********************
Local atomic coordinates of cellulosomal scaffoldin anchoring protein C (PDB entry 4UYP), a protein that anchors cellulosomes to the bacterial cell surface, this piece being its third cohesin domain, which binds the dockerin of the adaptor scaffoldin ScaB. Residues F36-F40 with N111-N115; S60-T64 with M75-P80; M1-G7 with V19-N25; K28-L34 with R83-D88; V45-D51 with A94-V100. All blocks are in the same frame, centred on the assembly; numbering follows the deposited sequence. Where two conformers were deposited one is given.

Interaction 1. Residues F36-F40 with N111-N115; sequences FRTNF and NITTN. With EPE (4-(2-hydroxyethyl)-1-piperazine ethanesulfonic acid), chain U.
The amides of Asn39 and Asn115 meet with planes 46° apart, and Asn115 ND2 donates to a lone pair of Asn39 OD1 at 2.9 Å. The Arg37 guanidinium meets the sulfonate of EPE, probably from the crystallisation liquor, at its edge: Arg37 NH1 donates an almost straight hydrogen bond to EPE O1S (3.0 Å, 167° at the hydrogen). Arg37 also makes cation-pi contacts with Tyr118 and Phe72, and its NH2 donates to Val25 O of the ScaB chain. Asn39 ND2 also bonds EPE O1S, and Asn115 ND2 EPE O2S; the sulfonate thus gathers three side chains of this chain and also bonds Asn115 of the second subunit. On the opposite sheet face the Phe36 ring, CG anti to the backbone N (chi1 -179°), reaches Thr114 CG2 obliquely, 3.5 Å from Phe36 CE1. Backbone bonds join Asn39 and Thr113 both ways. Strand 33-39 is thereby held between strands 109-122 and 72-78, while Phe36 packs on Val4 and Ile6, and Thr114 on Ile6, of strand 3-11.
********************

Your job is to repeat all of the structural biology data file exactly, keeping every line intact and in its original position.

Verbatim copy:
Local atomic coordinates of cellulosomal scaffoldin anchoring protein C (PDB entry 4UYP), a protein that anchors cellulosomes to the bacterial cell surface, this piece being its third cohesin domain, which binds the dockerin of the adaptor scaffoldin ScaB. Residues F36-F40 with N111-N115; S60-T64 with M75-P80; M1-G7 with V19-N25; K28-L34 with R83-D88; V45-D51 with A94-V100. All blocks are in the same frame, centred on the assembly; numbering follows the deposited sequence. Where two conformers were deposited one is given.

Interaction 1. Residues F36-F40 with N111-N115; sequences FRTNF and NITTN. With EPE (4-(2-hydroxyethyl)-1-piperazine ethanesulfonic acid), chain U.
The amides of Asn39 and Asn115 meet with planes 46° apart, and Asn115 ND2 donates to a lone pair of Asn39 OD1 at 2.9 Å. The Arg37 guanidinium meets the sulfonate of EPE, probably from the crystallisation liquor, at its edge: Arg37 NH1 donates an almost straight hydrogen bond to EPE O1S (3.0 Å, 167° at the hydrogen). Arg37 also makes cation-pi contacts with Tyr118 and Phe72, and its NH2 donates to Val25 O of the ScaB chain. Asn39 ND2 also bonds EPE O1S, and Asn115 ND2 EPE O2S; the sulfonate thus gathers three side chains of this chain and also bonds Asn115 of the second subunit. On the opposite sheet face the Phe36 ring, CG anti to the backbone N (chi1 -179°), reaches Thr114 CG2 obliquely, 3.5 Å from Phe36 CE1. Backbone bonds join Asn39 and Thr113 both ways. Strand 33-39 is thereby held between strands 109-122 and 72-78, while Phe36 packs on Val4 and Ile6, and Thr114 on Ile6, of strand 3-11.